The Collect for the Second Sunday after Christmas Day

O God,
who wonderfully created, and yet more wonderfully restored, the dignity of human nature:
Grant that we may share the divine life of him who humbled himself to share our humanity,
your Son Jesus Christ;
who lives and reigns with you, in the unity of the Holy Spirit, one God, for ever
and ever. Amen.
(BCP 214)

Historical Introduction

This Collect from the oldest Roman sacramentary, the 7th-century Verona Sacramentary, was included in the 1928 revised edition of the English Book of Common Prayer that was not approved by the House of Commons for use in England.[1]  In our 1979 BCP, this ancient Collect is finally restored into Anglican prayer life.  In the Verona Sacramentary, the Collect was used as the first Collect of Christmas.[2] 

The Preamble

The Preamble:  “O God” doesn’t give us much information but seems to be a simple address to move us quickly into the mystery of the Incarnation and how it is central to our salvation.  The Acknowledgement and the Petition move rapidly through the three deep, interrelated mysteries of our faith, each building upon the mystery before and pointing to the final mystery that we pray in the Petition.

The Acknowledgement

The Acknowledgement:  “who wonderfully created, and yet more wonderfully restored, the dignity of human nature,” begins with the first mystery:  we were wonderfully created by God (see Genesis 1:16-31 and 2:4-24 and Psalm 139:13-16).  The end of the Acknowledgement “the dignity of human nature” invites us to linger over the first mystery – our creation is wonderful like the creation of everything else, but humanity was created with a particular dignity that is unique to it. In Genesis 1:26-7, we hear that God created humanity in God’s image and likeness.  God’s delight in creating us as God’s own image-bearers in and for creation is indicated by the short bit of poetry used in Genesis 1:27 (when poetry is used in biblical texts, it is a call for us to pay extra attention by lingering over the poetry).  Hatchett notes that we also pray this Collect in the Great Vigil of Easter after the required first lesson of the service, which is the story of Creation.[3]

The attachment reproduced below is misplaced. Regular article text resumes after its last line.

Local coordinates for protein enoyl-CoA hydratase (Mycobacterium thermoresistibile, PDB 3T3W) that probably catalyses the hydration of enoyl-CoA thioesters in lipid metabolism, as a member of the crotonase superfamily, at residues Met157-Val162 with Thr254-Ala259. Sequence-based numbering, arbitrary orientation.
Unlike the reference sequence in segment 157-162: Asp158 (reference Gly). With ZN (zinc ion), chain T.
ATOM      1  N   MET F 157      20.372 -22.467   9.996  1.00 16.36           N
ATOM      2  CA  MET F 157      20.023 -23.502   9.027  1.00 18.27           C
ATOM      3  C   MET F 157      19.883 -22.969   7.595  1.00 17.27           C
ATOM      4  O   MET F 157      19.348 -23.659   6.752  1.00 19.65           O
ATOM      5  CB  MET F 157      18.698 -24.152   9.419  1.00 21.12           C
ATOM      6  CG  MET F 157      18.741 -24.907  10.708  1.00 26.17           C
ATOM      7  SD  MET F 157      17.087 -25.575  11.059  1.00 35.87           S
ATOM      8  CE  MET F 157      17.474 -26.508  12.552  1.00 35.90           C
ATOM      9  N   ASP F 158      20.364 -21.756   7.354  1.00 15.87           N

The Collect next moves to the second mystery, acknowledging that the restoration of our dignity as humans is even more wonderful than our creation.  In this Collect, we don’t linger over how or why our dignity as human persons was damaged; instead our hearts and minds are focused on God’s wonderful restoration of our dignity through the mystery of the Incarnation.  Through the Incarnation, he became what we are, human.  He is like us in every way except sin (Hebrews 2:14-18).  When the Son took on human nature, the dignity of human nature was restored—this is why we vow to respect the dignity of every human being (Baptismal Covenant, BCP 305).  This is why we can look for and serve Christ in all persons—because through the Incarnation of the Son, the life of Christ is available to all persons (John 1:4).

The Petition